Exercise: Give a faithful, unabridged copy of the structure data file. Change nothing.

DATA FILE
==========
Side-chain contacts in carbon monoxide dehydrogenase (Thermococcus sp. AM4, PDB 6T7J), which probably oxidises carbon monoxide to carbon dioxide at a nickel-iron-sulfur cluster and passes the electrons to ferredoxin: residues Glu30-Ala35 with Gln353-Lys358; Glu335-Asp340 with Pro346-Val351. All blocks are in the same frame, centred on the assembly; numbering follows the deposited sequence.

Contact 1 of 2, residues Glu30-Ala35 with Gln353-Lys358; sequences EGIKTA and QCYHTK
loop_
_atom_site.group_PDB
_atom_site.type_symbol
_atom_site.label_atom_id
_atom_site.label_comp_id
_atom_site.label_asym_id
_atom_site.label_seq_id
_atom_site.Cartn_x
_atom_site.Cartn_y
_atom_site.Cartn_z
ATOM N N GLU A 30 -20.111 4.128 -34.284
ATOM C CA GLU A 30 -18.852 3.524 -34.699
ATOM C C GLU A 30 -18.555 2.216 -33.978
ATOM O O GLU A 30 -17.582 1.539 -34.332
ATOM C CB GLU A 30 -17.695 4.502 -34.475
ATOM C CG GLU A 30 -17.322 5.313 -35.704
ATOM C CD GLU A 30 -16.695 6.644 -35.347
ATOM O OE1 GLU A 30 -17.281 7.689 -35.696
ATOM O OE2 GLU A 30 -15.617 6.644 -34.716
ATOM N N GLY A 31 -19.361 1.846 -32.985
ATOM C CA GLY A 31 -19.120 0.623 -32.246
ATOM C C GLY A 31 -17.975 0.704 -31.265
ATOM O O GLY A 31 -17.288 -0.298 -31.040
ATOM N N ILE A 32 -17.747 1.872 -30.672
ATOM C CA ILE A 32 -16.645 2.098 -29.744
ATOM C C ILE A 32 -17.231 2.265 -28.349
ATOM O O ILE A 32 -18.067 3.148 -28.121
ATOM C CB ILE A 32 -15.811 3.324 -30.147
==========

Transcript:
Side-chain contacts in carbon monoxide dehydrogenase (Thermococcus sp. AM4, PDB 6T7J), which probably oxidises carbon monoxide to carbon dioxide at a nickel-iron-sulfur cluster and passes the electrons to ferredoxin: residues Glu30-Ala35 with Gln353-Lys358; Glu335-Asp340 with Pro346-Val351. All blocks are in the same frame, centred on the assembly; numbering follows the deposited sequence.

Contact 1 of 2, residues Glu30-Ala35 with Gln353-Lys358; sequences EGIKTA and QCYHTK
loop_
_atom_site.group_PDB
_atom_site.type_symbol
_atom_site.label_atom_id
_atom_site.label_comp_id
_atom_site.label_asym_id
_atom_site.label_seq_id
_atom_site.Cartn_x
_atom_site.Cartn_y
_atom_site.Cartn_z
ATOM N N GLU A 30 -20.111 4.128 -34.284
ATOM C CA GLU A 30 -18.852 3.524 -34.699
ATOM C C GLU A 30 -18.555 2.216 -33.978
ATOM O O GLU A 30 -17.582 1.539 -34.332
ATOM C CB GLU A 30 -17.695 4.502 -34.475
ATOM C CG GLU A 30 -17.322 5.313 -35.704
ATOM C CD GLU A 30 -16.695 6.644 -35.347
ATOM O OE1 GLU A 30 -17.281 7.689 -35.696
ATOM O OE2 GLU A 30 -15.617 6.644 -34.716
ATOM N N GLY A 31 -19.361 1.846 -32.985
ATOM C CA GLY A 31 -19.120 0.623 -32.246
ATOM C C GLY A 31 -17.975 0.704 -31.265
ATOM O O GLY A 31 -17.288 -0.298 -31.040
ATOM N N ILE A 32 -17.747 1.872 -30.672
ATOM C CA ILE A 32 -16.645 2.098 -29.744
ATOM C C ILE A 32 -17.231 2.265 -28.349
ATOM O O ILE A 32 -18.067 3.148 -28.121
ATOM C CB ILE A 32 -15.811 3.324 -30.147